Charter review meeting

C.J. Grisham speaks during a meeting Tuesday held by the Temple Charter Review Committee at Temple Fire Station 8 on Airport Road in Temple.

Open Carry Texas founder CJ Grisham may challenge incumbent state Rep. Hugh Shine, who is seeking re-election, in next year’s Republican primary.

In a Facebook post on Wednesday, Grisham told followers of his page about his potential run for the House District 55 seat, saying he is considering a run against Shine, who he described as a “Democrat in Republican clothing.”

Grisham, a retired Army first sergeant, echoed a similar sentiment during an interview with the Temple Daily Telegram on Friday.

Grisham said he wants to spark a conversation on what he describes as Shine’s “liberal” and “big government” voting record.

“Frankly, I’m a little disappointed that nobody is challenging him on his liberal record in the House and I think he needs to answer for that,” Grisham said. “If a better alternative doesn’t come along then I am going to run against him. I’m going to force that conversation and force him to defend his record this session.”

Grisham said Shine did not support legislation that would have allowed Texans to carry a gun without a permit. The Temple legislator did in fact support House Bill 1911, which would have allowed for permitless carry, and was a coauthor of the bill. HB 1911 died in committee.

The Open Carry Texas founder also pointed to Shine’s support of the so-called bathroom bill that would have required students to use the restroom based on their “biological sex.” During the regular session Shine voted in favor of the House amending a school-related bill to add bathroom restrictions.

“This bathroom bill was nonsense,” said Grisham, who lists on Facebook his personal interests as liberty, freedom, constitutionalism and smaller government. “I don’t think the government needs to be telling people where to go to the bathroom. I don’t understand how that’s a conservative or liberal issue, it’s a statist issue in my mind.”

Shine said he is proud of his record and is ready to defend it during the election.

“I represented the district,” the Temple lawmaker said. “I took care of lots of issue that were important to the state and to Central Texas so I have no concerns at all about my conservative, pro-life, pro-Second Amendment, conservative Christian record.”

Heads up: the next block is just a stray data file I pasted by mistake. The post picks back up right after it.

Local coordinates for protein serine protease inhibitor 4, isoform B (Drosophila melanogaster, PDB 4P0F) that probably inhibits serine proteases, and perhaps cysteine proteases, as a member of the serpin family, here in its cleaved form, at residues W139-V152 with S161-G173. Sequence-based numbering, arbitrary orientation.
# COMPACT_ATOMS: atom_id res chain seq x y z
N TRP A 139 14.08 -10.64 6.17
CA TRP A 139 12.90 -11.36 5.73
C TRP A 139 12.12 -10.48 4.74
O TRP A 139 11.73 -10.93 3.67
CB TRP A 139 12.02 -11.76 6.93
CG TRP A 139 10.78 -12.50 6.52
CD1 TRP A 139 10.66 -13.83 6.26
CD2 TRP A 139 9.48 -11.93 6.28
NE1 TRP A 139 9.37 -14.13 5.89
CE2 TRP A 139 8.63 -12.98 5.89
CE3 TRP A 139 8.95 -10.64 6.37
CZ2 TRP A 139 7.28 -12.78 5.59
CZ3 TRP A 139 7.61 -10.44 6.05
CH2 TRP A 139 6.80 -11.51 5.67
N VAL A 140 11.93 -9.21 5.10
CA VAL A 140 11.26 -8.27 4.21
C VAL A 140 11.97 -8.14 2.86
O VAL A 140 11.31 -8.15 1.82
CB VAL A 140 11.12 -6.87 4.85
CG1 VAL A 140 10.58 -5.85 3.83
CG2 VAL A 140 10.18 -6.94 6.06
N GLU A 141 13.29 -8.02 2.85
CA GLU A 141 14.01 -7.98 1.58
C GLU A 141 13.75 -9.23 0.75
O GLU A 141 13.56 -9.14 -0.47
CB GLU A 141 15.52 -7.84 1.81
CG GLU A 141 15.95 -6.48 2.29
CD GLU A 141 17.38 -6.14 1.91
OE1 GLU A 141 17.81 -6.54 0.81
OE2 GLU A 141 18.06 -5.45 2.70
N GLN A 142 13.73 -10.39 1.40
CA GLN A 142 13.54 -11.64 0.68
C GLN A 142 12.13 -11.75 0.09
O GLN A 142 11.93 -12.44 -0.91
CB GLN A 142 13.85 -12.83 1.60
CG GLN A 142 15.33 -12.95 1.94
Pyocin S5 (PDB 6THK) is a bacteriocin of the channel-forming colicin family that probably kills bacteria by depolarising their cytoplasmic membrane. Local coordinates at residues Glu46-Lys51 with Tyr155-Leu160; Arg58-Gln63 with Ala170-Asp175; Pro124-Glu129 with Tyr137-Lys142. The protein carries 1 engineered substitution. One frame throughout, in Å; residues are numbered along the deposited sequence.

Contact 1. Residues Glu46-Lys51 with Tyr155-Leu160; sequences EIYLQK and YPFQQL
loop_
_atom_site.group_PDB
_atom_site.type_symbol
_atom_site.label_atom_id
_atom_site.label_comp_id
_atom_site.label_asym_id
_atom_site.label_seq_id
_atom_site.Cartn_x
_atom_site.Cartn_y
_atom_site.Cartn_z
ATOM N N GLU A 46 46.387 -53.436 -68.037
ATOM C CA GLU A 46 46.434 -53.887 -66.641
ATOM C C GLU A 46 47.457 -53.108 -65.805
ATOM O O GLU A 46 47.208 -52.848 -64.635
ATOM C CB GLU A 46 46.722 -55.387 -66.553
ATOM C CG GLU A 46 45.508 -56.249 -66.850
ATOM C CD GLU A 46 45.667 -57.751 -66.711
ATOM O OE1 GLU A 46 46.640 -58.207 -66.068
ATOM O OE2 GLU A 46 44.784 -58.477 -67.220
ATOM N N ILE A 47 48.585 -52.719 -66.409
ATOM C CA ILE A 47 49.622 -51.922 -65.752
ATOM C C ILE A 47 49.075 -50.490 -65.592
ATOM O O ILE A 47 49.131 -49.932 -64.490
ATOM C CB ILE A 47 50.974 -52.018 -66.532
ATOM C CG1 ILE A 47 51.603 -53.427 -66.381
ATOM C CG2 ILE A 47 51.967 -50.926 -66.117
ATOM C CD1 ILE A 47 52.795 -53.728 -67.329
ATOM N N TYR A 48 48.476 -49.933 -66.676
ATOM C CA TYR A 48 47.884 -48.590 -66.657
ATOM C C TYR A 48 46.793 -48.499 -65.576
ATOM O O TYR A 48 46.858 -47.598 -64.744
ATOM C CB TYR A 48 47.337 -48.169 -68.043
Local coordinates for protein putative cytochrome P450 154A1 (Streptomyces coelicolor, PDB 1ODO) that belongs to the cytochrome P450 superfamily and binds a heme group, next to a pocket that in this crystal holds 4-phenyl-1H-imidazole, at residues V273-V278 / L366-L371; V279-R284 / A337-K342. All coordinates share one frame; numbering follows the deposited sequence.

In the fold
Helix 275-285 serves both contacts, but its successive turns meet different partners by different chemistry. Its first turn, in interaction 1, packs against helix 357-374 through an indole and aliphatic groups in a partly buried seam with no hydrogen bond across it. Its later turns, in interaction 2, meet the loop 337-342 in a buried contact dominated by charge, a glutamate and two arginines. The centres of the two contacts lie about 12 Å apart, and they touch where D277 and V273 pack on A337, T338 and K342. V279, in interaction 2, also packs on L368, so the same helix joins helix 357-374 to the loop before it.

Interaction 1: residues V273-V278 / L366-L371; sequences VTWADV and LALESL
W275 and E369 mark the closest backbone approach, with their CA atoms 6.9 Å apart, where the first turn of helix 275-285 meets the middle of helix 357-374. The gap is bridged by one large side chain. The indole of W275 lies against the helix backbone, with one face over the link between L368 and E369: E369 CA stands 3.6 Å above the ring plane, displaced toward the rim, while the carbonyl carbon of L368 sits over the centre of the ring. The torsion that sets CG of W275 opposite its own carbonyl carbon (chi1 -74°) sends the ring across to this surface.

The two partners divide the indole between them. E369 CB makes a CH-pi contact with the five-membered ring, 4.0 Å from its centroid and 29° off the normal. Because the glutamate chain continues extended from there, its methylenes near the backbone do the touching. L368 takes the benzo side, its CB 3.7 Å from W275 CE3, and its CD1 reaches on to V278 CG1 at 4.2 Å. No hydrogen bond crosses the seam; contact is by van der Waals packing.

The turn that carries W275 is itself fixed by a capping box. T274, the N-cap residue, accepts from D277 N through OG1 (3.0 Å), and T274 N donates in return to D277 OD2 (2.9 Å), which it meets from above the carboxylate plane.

Often, Shine said, people considering a run for elected office will make their final decision during the candidate filing period. Candidates for the 2018 election can file their candidacies beginning Nov. 11 through Dec. 11.

“When we make our announcement official ... at that point in time we will talk about all the issues that I was either author, joint author or co-sponsor of that were very important issues that were very conservative,” Shine said.

Shine plans to officially announce his re-election bid later this month or when he files.

This is not Grisham’s first flirtation with running for the Legislature.

In 2015 when then-state Sen. Troy Fraser, R-Horseshoe Bay, announced he would not seek re-election, Grisham decided to seek the seat — along with six other Republicans.

The activist would later rescind his campaign, endorsing conservative Brent Mayes for the seat.. Mayes placed fourth in the Republican primary. Austin ophthalmologist Dawn Buckingham would go on to win the GOP nomination and the Senate District 24 seat in November.

Grisham made headlines in 2013 when during a walk with his son, he was arrested by the Temple Police Department. During the hike, Grisham was lawfully carrying an AR-15 and a concealed handgun, both of which would be seized when he was arrested.

Grisham was convicted of interfering with police duties. He was fined $2,000 and paid it all in nickels as a slight to Bell County Attorney Jim Nichols.

The arrest spurred Grisham to found Open Carry Texas.

After nearly four years, Grisham’s weapons were returned to him in July.

More recently in September, Grisham led a demonstration in support of the Confederate soldier statue located on the grounds of the Bell County Courthouse in Belton.